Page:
Florida State coach Bobby Bowden knows Maryland will beat the Seminoles one day. Despite a 13-0 record against the Terrapins, including last season’s 37-10 victory, Bowden acknowledges that the dominance eventually will end.
“It’s going to happen one of these days,” he said. “You don’t beat people forever. We’ve had their number, for some reason. I can’t explain why, but nothing lasts forever.”
It very well could last another year though.
The No.11 Seminoles (1-0) are hefty 15-point favorites over the visiting Terrapins (0-1) tonight at Doak Campbell Stadium. After a 37-0 rout of North Carolina, Florida State appears ready to return to college football’s elite following two relatively subpar seasons.
The Seminoles’ 14-year streak of top-five finishes in the Associated Press poll ended when they slipped to 8-4 in 2001 and 9-5 last year. The Seminoles did win the ACC title in 2002, but that’s not enough in Tallahassee.
“For a lot of teams, nine wins is spectacular, but for us it’s disappointing,” running back Greg Jones said. “Our expectations are a little higher.”
Expectations were high at Maryland this season before last week’s 20-13 overtime loss at Northern Illinois. The Terps now need to beat their nemesis to avoid an 0-2 start that probably would preclude any major bowl bid. The Terps are suddenly answering questions about whether the two-year resurgence under coach Ralph Friedgen can be maintained.
“I hear all this stuff like our season’s over if we don’t win,” Friedgen said. “That’s a bunch of baloney. … I think we’ll go down there and play a [heck of a] football game myself. I’ll be disappointed if we don’t.”
Said safety Madieu Williams: “A lot of people are off our bandwagon right now, but that’s how it goes. When we win, they’ll be back.”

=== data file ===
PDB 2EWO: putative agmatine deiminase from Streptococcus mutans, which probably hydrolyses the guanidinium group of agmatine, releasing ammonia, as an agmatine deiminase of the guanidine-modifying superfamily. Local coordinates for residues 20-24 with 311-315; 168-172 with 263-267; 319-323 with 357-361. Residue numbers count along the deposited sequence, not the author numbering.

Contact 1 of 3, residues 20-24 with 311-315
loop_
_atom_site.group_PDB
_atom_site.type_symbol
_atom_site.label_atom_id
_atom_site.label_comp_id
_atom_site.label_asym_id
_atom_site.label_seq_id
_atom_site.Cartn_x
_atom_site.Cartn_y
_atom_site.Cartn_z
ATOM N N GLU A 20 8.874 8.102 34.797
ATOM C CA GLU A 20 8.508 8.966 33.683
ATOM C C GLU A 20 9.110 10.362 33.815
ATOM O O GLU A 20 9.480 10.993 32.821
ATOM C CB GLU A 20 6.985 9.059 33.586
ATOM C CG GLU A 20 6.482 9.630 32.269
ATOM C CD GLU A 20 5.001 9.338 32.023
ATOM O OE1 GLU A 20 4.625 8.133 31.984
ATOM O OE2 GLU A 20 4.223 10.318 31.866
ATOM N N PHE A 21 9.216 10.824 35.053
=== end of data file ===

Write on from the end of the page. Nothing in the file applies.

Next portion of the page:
Friedgen found some encouragement in the loss to Florida State last year, and Maryland overcame a 1-2 start by winning the next eight games and earning a trip to the Peach Bowl.
Maryland trailed Florida State 30-0 at halftime, and Friedgen wondered if the Byrd Stadium scoreboard would need a third digit. With the loss essentially assured, Friedgen asked his team “to play with pride and heart.” The Terps won the second half 10-7.
“At that point, I knew we could have a good football team because we had the character not to give up,” he said. “We played them toe to toe in the second half. You could say that’s loser talking, but if we got beat by 62 points, then that’s loser talking. It’s hard to play hard when everything seems to go wrong. I really thought that turned our season around because the next week we played West Virginia and had a breakout game. That’s what wins football games — it’s what kind of heart you have.”
That’s why the Terps endured four rainy practices this week, and it is also why injured receiver Steve Suter and running back Bruce Perry are ready to return after missing a month each. Maryland knows its season is far from over.
“Our team has a lot of belief in ourselves even after last week,” Friedgen said. “I keep preaching to them it’s about heart, perseverance. I was hoping beating a team like Tennessee [in the Peach Bowl] would give us tremendous confidence to make the next step. We stubbed our toe.”
Even though the Terps never have come within 10 points of the Seminoles, Bowden understands why Maryland has such hope. After all, in the last two seasons Florida was beaten by N.C. State twice and North Carolina.
“Any time you lose, the other people [in the ACC] can gain confidence,” he said. “We dominated so much early when we joined. A lot of that mystique has been removed the last couple years.”
Said Maryland receiver Jafar Williams: “It’s good to get Florida State early because the deeper in the season they get, the better they get.”
Maryland wants to deny Florida State’s deep passing game while stopping quarterback Chris Rix from scrambling. Rix has thrown for 577 yards and seven touchdowns with one interception in two victories over Maryland.
“[Maryland] might take the [defensive] approach, and probably will, ‘Let’s not let Florida State have anything big. Let’s keep [them] in front,’” Bowden said. “That means we’ll have to do what they let us do.”
Said Rix: “If I had to pick, I’d probably want them to go man and test them deep. I’ll take the short passes, but I’d rather go deep.”